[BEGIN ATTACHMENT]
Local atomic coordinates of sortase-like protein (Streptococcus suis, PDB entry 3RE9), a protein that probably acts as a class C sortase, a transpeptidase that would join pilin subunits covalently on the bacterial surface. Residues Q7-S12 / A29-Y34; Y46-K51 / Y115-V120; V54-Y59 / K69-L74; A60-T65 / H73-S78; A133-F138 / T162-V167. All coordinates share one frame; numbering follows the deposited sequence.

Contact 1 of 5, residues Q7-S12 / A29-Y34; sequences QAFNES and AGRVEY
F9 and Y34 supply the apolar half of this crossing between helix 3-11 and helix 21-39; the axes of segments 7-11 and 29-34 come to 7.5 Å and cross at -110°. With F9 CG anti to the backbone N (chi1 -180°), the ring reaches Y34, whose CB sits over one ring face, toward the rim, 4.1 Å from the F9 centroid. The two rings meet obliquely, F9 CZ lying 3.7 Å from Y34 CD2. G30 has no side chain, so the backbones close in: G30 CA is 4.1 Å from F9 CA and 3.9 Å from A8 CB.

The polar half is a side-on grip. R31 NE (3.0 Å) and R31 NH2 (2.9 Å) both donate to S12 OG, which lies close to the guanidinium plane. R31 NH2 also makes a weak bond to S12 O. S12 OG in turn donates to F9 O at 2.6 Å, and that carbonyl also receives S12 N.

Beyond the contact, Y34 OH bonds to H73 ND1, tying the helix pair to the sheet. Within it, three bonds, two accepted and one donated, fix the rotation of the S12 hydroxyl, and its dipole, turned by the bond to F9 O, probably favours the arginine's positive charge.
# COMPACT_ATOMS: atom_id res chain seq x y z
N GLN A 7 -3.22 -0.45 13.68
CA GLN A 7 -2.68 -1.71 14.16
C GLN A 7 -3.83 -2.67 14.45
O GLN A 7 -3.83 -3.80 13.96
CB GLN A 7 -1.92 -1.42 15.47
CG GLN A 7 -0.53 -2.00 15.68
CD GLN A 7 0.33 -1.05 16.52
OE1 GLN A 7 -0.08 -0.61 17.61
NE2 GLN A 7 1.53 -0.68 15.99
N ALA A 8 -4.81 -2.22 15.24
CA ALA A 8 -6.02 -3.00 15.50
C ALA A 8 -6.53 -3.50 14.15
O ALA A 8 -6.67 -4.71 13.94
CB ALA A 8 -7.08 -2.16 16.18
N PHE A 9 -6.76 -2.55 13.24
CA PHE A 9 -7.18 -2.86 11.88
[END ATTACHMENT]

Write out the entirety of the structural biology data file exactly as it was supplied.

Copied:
Local atomic coordinates of sortase-like protein (Streptococcus suis, PDB entry 3RE9), a protein that probably acts as a class C sortase, a transpeptidase that would join pilin subunits covalently on the bacterial surface. Residues Q7-S12 / A29-Y34; Y46-K51 / Y115-V120; V54-Y59 / K69-L74; A60-T65 / H73-S78; A133-F138 / T162-V167. All coordinates share one frame; numbering follows the deposited sequence.

Contact 1 of 5, residues Q7-S12 / A29-Y34; sequences QAFNES and AGRVEY
F9 and Y34 supply the apolar half of this crossing between helix 3-11 and helix 21-39; the axes of segments 7-11 and 29-34 come to 7.5 Å and cross at -110°. With F9 CG anti to the backbone N (chi1 -180°), the ring reaches Y34, whose CB sits over one ring face, toward the rim, 4.1 Å from the F9 centroid. The two rings meet obliquely, F9 CZ lying 3.7 Å from Y34 CD2. G30 has no side chain, so the backbones close in: G30 CA is 4.1 Å from F9 CA and 3.9 Å from A8 CB.

The polar half is a side-on grip. R31 NE (3.0 Å) and R31 NH2 (2.9 Å) both donate to S12 OG, which lies close to the guanidinium plane. R31 NH2 also makes a weak bond to S12 O. S12 OG in turn donates to F9 O at 2.6 Å, and that carbonyl also receives S12 N.

Beyond the contact, Y34 OH bonds to H73 ND1, tying the helix pair to the sheet. Within it, three bonds, two accepted and one donated, fix the rotation of the S12 hydroxyl, and its dipole, turned by the bond to F9 O, probably favours the arginine's positive charge.
# COMPACT_ATOMS: atom_id res chain seq x y z
N GLN A 7 -3.22 -0.45 13.68
CA GLN A 7 -2.68 -1.71 14.16
C GLN A 7 -3.83 -2.67 14.45
O GLN A 7 -3.83 -3.80 13.96
CB GLN A 7 -1.92 -1.42 15.47
CG GLN A 7 -0.53 -2.00 15.68
CD GLN A 7 0.33 -1.05 16.52
OE1 GLN A 7 -0.08 -0.61 17.61
NE2 GLN A 7 1.53 -0.68 15.99
N ALA A 8 -4.81 -2.22 15.24
CA ALA A 8 -6.02 -3.00 15.50
C ALA A 8 -6.53 -3.50 14.15
O ALA A 8 -6.67 -4.71 13.94
CB ALA A 8 -7.08 -2.16 16.18
N PHE A 9 -6.76 -2.55 13.24
CA PHE A 9 -7.18 -2.86 11.88